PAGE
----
Review: The Refinery, Spinningfields, Manchester
Manchester’s Spinningfields is not my usual haunt. There’s something about the glossy buildings that simply doesn’t appeal. It conjures images of suits and fancy-ish women in fancy-ish dresses congregating by the bar. I prefer the pre-war graffiti-daubed grunginess of the Northern Quarter, and the undoneness that only comes with old buildings.
With this is mind, it’s rare for me to venture to the other side of Deansgate – it’s just not my turf – but my curiosity to check out new eatery, The Refinery, has me journeying through this popular, sparkly enclave.
Part of the Drake and Morgan group, The Refinery is the newest addition to Manchester’s fashionable drinking and dining district. I immediately warm to the interior. The bar is open and large, and the tables are lit with candlesticks and tea lights giving it an intimate atmosphere.
Now, I love a good cocktail and Manchester is not short of a fantastic bar or two. While it’s impossible to match the inventiveness of places like Dusk til Pawn, The Refinery has a few good drinks up its sleeve. My favourite tipple? Gin. I like my cocktails strong and intoxicating. Housemate on the other hand, well, she has a sweet tooth. At the recommendation of our waitress – the team at The Refinery have customer service nailed – we begin with a London Spritz (gin, elderflower, cucumber and soda), before finishing with a classic Mojito – arguably one of the best I’ve ever had (and I’ve quaffed a few). But my drinking buddy is a little disappointed with her Tiki Punch (rum, banana, pineapple, lime and stout) which was too sharp for her taste buds. Our friendly waitress offers to make her something sweeter.
“Oh no,” housemate declares, clutching her copper goblet like something out of Harry Potter. “It was just different from what I had in mind.”
Different from what I had in mind is an excellent way to describe The Refinery. Although high-spec like the rest of Spinningfields’ restaurants – think copper tables and soft, edgy lighting – its relaxed, more welcoming and a little ‘cooler’ than its competitors.
“Not a fan of the maps of London, though,” housemate says, ever the Manchester advocate.
I love an open kitchen. I like to sneak peaks at other people’s food before I decide what I’m picking. We watch as our starters are placed on the pass: chorizo scotch egg for carnivore housemate which oozes delicious yolk onto the plate, and moreish salt and pepper calamari for pescatarian me.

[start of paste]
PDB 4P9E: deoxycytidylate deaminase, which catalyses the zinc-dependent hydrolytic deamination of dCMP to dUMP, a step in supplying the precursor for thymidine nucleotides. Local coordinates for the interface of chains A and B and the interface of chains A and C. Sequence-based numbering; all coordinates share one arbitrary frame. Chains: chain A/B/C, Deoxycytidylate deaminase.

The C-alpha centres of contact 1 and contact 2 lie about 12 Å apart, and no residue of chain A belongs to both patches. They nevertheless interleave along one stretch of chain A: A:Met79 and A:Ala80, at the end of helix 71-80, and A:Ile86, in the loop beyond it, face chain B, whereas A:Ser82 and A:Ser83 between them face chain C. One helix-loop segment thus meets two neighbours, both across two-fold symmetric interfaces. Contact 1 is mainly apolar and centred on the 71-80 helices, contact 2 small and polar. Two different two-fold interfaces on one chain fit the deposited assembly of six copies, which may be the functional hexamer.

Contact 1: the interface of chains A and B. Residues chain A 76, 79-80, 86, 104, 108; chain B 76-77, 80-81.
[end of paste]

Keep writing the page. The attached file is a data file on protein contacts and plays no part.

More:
Occasionally with mains, I struggle, but menus seem to be more inclusive of vegetarians, pescatarians and vegans of late, and The Refinery is no exception (all the burgers come with the option to go gluten-free or skinny). I opt for the fish pie which arrives with a thick layer of mash and cheese – just the way it should be – and a black-eyed prawn looking back at me. I’m not squeamish when it comes to seafood but I know a few who would be put off by the crustacean. Housemate picks a chicken sandwich which looks a little out of place in the stylish atmosphere – it was tasty, but a little underwhelming. The cheese and rosemary fries, on the other hand, were delicious.
Was there room for pudding? Just. Chocolate brownie, hot chocolate sauce and ice cream. “That’s nice,” we both agree, and it’s just that. Nice.
As we leave the restaurant, we spy the outside area and investigate. With comfy seats, lanterns and the bonus of blankets, faux-fur throws and hot water bottles, it’s a quirky take on a terrace. My housemate picks up a bottle.
“This is such a great idea,” she says. “But it’s cold. Who wants a barely warm water bottle?”
I agree that the item is redundant if it’s not hot, but suggest that the upkeep would mean someone constantly topping up the kettle. “I suppose you just nip to the bar and ask them to fill it up.”
In terms of atmosphere and comfort, I prefer the outdoor space of The Refinery to say, that of The Alchemist. Overall, though? I really like The Refinery. It’s a great place to go if you’re looking for fantastic drinks, a good lunch and a high-end atmosphere. The cocktails and delectable starters will certainly have me going back for more.
For more information about The Refinery, click here.
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“The need for us is still there.” At 28, Junior Akinola is the first person under 30 to chair a board of a major performing arts venue in the UK. But that didn't stop Manchester's Contact Theatre from hiring him. northernsoul.me.uk/the-need-f… @cparkwriter @Jr_JT3 @ContactMcr pic.twitter.com/tobyXTPpOc